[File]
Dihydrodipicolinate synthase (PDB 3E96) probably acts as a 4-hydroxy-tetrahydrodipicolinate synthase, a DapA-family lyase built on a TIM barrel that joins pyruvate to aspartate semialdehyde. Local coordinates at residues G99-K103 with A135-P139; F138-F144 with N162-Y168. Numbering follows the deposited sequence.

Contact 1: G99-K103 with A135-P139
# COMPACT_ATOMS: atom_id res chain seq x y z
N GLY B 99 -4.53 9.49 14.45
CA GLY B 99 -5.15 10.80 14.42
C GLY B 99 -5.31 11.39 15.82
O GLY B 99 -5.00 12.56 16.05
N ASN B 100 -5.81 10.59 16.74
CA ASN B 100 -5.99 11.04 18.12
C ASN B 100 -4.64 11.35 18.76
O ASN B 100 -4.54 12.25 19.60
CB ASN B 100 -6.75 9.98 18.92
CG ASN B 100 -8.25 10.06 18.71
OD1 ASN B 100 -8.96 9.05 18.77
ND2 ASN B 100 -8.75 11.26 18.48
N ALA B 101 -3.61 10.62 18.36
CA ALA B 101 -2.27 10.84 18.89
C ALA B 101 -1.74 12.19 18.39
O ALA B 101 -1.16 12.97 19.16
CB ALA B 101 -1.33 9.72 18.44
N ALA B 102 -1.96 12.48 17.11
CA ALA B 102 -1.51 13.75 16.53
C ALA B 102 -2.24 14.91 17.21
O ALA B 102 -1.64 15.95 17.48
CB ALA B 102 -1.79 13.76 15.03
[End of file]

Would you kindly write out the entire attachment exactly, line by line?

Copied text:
Dihydrodipicolinate synthase (PDB 3E96) probably acts as a 4-hydroxy-tetrahydrodipicolinate synthase, a DapA-family lyase built on a TIM barrel that joins pyruvate to aspartate semialdehyde. Local coordinates at residues G99-K103 with A135-P139; F138-F144 with N162-Y168. Numbering follows the deposited sequence.

Contact 1: G99-K103 with A135-P139
# COMPACT_ATOMS: atom_id res chain seq x y z
N GLY B 99 -4.53 9.49 14.45
CA GLY B 99 -5.15 10.80 14.42
C GLY B 99 -5.31 11.39 15.82
O GLY B 99 -5.00 12.56 16.05
N ASN B 100 -5.81 10.59 16.74
CA ASN B 100 -5.99 11.04 18.12
C ASN B 100 -4.64 11.35 18.76
O ASN B 100 -4.54 12.25 19.60
CB ASN B 100 -6.75 9.98 18.92
CG ASN B 100 -8.25 10.06 18.71
OD1 ASN B 100 -8.96 9.05 18.77
ND2 ASN B 100 -8.75 11.26 18.48
N ALA B 101 -3.61 10.62 18.36
CA ALA B 101 -2.27 10.84 18.89
C ALA B 101 -1.74 12.19 18.39
O ALA B 101 -1.16 12.97 19.16
CB ALA B 101 -1.33 9.72 18.44
N ALA B 102 -1.96 12.48 17.11
CA ALA B 102 -1.51 13.75 16.53
C ALA B 102 -2.24 14.91 17.21
O ALA B 102 -1.64 15.95 17.48
CB ALA B 102 -1.79 13.76 15.03